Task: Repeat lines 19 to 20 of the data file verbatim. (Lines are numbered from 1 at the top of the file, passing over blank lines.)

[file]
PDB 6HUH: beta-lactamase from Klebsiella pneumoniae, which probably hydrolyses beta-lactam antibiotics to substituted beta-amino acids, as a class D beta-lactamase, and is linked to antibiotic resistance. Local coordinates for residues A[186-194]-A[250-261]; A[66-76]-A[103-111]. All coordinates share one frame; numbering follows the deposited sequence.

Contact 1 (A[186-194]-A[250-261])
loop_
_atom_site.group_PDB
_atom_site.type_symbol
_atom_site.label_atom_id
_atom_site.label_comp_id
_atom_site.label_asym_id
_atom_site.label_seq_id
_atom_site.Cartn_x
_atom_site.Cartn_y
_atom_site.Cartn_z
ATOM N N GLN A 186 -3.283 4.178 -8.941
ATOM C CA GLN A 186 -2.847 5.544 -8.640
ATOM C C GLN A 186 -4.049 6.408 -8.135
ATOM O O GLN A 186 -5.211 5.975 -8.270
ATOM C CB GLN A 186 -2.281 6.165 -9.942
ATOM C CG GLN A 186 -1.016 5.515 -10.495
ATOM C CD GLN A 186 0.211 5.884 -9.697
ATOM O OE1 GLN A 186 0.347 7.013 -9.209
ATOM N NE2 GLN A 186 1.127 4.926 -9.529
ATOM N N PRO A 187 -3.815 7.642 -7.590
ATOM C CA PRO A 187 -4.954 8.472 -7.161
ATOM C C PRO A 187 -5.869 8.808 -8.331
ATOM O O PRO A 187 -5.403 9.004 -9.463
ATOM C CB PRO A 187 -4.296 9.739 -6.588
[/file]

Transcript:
ATOM C CD GLN A 186 0.211 5.884 -9.697
ATOM O OE1 GLN A 186 0.347 7.013 -9.209